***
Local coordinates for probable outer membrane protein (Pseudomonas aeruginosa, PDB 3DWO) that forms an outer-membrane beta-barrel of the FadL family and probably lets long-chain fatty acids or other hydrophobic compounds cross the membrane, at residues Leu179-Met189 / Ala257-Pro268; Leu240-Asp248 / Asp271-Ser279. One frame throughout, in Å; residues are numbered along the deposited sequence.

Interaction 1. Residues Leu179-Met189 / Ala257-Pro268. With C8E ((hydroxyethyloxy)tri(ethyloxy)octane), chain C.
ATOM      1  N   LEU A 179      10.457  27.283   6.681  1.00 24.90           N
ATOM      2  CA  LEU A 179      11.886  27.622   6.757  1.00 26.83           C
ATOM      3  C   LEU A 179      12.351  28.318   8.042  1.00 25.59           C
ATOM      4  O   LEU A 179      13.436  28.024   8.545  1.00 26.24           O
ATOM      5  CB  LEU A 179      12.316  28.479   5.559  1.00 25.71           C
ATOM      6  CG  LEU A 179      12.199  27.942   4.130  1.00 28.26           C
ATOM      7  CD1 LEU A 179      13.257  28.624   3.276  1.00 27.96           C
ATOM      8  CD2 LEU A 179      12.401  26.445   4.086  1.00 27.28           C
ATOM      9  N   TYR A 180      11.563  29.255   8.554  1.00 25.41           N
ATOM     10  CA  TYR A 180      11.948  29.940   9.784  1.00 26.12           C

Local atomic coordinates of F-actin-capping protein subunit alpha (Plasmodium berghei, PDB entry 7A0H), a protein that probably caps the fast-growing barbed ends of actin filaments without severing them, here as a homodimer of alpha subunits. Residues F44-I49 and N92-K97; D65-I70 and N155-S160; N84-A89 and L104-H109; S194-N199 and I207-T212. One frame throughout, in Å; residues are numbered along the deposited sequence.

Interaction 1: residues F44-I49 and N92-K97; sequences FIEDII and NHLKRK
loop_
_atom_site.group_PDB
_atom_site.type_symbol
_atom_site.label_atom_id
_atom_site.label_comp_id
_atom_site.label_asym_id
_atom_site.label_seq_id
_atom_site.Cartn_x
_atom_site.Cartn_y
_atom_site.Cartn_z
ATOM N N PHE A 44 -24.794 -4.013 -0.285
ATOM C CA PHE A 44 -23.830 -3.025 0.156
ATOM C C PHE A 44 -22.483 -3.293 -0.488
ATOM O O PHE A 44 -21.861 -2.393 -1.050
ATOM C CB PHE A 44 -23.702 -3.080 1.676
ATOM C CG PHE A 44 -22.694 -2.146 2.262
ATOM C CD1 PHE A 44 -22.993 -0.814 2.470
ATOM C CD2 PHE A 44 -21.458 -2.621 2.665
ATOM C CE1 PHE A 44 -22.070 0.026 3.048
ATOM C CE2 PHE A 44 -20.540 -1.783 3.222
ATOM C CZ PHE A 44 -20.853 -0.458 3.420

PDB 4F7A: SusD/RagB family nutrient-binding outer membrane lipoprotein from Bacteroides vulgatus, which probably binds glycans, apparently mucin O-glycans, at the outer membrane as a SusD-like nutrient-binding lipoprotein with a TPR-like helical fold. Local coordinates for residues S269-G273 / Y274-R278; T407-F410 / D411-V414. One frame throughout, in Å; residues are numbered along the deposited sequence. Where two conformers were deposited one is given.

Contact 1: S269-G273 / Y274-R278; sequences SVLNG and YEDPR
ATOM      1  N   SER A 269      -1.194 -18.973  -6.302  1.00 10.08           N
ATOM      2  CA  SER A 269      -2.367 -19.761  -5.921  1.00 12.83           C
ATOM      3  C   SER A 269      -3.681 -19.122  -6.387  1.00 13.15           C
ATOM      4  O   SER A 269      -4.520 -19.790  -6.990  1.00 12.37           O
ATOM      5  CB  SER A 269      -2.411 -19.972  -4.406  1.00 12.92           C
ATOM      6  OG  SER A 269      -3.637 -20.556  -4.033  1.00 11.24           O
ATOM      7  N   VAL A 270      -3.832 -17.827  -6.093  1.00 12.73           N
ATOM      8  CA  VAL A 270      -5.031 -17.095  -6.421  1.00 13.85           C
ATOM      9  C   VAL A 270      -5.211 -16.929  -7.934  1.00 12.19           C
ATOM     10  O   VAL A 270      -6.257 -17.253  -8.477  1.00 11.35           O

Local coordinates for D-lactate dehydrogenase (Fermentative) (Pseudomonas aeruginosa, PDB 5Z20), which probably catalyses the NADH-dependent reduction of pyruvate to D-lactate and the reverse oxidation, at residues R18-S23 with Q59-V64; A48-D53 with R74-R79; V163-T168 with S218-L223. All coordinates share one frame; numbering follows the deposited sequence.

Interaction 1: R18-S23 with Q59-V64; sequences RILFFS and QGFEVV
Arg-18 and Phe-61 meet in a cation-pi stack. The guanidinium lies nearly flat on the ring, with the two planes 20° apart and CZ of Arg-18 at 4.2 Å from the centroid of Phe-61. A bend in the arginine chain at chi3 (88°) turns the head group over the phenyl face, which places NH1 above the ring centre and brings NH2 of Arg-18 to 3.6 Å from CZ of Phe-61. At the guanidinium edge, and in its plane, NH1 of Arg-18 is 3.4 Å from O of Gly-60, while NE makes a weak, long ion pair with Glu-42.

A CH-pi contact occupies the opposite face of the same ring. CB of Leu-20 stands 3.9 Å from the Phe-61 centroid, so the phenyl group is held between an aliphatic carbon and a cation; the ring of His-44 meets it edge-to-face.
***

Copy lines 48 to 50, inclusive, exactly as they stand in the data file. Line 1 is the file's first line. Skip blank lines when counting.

Local coordinates for D-lactate dehydrogenase (Fermentative) (Pseudomonas aeruginosa, PDB 5Z20), which probably catalyses the NADH-dependent reduction of pyruvate to D-lactate and the reverse oxidation, at residues R18-S23 with Q59-V64; A48-D53 with R74-R79; V163-T168 with S218-L223. All coordinates share one frame; numbering follows the deposited sequence.

Interaction 1: R18-S23 with Q59-V64; sequences RILFFS and QGFEVV
Arg-18 and Phe-61 meet in a cation-pi stack. The guanidinium lies nearly flat on the ring, with the two planes 20° apart and CZ of Arg-18 at 4.2 Å from the centroid of Phe-61. A bend in the arginine chain at chi3 (88°) turns the head group over the phenyl face, which places NH1 above the ring centre and brings NH2 of Arg-18 to 3.6 Å from CZ of Phe-61. At the guanidinium edge, and in its plane, NH1 of Arg-18 is 3.4 Å from O of Gly-60, while NE makes a weak, long ion pair with Glu-42.